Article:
Each Way: Harmonize
Breeders Cup Distaff
The Breeders Cup Distaff is missing the two biggest names in this division, and the last two winners of the race, with Beholder first aimed at the Classic, and then scratched, and Untapable defecting from the race just two days ago. As a result there’s the chance for a new star filly to emerge from the pack and Wedding Toast could well be that horse. She simply couldn’t have been more impressive in winning her last three starts and rounds into this race in spectacular form. Kiaran McLaughlin has oozed confidence every time he’s been interviewed about this horse, and remember this is a trainer who has trained a Breeders’ cup Classic winner and a Dubai World Cup trainer. He is not known either for being over-confident ahead of big races. Take the hint.
It’s a deep and talented field however so no cakewalk for Wedding Toast. I’m A Chatterbox improved to win the Cotillion last time and has the perfect stalking style for this track and trip. Got Lucky won the Spinster here at Keeneland with a dogged late running display from Untapable and Yahilwa, and will likely be coming late again. Yahilwa has been put up by quite a number of the local form experts (they call them handicappers here) as a good each way bet as they believe she hasn’t had races run to suit of late yet has still run big races. For all that I am going to take a bit of a punt on Curalina. She had a big reputation earlier in the year but has come up disappointingly short on her last couple of starts. The word is she’s back to her early summer best and at the odds I’ll take a chance on her.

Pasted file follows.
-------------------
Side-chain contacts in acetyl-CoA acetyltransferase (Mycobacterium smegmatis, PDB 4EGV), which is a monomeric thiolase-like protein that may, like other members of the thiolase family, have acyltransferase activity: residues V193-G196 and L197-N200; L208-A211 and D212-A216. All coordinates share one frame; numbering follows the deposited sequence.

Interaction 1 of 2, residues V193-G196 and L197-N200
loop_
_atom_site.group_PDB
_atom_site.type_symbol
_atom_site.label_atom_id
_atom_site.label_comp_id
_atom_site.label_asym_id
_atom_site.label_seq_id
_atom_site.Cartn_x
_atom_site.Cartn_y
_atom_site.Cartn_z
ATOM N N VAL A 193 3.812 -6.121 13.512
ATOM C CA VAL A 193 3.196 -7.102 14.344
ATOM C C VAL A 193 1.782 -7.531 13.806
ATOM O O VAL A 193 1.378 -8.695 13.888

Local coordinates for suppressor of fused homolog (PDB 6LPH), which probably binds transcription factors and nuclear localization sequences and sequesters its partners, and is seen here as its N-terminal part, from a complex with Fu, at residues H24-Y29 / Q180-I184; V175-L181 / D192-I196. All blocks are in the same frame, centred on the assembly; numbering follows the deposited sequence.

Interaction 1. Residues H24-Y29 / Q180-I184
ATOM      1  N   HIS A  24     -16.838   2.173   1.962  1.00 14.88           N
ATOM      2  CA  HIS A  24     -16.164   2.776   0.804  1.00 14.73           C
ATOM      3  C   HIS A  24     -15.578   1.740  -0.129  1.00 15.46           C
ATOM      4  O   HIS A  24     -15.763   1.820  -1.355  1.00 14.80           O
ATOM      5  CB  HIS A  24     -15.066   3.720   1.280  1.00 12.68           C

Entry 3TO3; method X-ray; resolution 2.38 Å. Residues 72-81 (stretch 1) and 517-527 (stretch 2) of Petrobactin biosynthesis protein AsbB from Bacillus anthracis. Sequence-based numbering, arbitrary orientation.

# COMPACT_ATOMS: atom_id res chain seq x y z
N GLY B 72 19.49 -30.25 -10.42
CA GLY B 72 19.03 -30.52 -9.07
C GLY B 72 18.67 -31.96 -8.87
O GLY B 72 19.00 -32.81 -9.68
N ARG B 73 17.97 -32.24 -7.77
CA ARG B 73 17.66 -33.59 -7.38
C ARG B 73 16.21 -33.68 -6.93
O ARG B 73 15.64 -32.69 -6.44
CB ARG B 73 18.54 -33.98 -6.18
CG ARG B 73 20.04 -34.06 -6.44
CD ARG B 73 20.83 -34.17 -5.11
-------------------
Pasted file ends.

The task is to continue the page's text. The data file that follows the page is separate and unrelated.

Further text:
Win: Wedding Toast
Each Way: Curalina
This however is just the appetiser for the most tasty of Breeders’ Cup dishes tomorrow. Has there ever been a better field assembled for the event? In any normal year a multiple Group 1 winning European horse like Golden Horn, with victories in the Derby, Coral-Eclipse, Irish Champion and Prix De L’Arc De Triomphe all under his belt would be the undisputed star-turn. Yet this year he plays a supporting actor role to the US equine superstar, American Pharoah, the first winner of the American Triple Crown since 1977 and the first such winner to be able to now have a crack at the Breeders’ Cup Classic, given this race was only born in 1984. Throw in fantastic European challenges for both the Filly & Mare Turf and the Mile, headed by Legatissimo and Esoterique respectively, the Hollywood-type story of Runhappy in the Sprint, a first Breeders’ Cup ride for English jockey switched to American jockey, Sophie Doyle, and a host of rides for our star jockeys, Dettori and Moore across the card, and this truly is a race meeting to savour and enjoy. Throw in the magic of a new, more UK friendly timetable for the event, and all British racing fans and punters can enjoy the 9 race extravaganza from just gone four o’clock in the afternoon through to half past nine, well before bed-time and a good hour before Match of The Day. There’s no excuse to miss this, not that anyone would want one.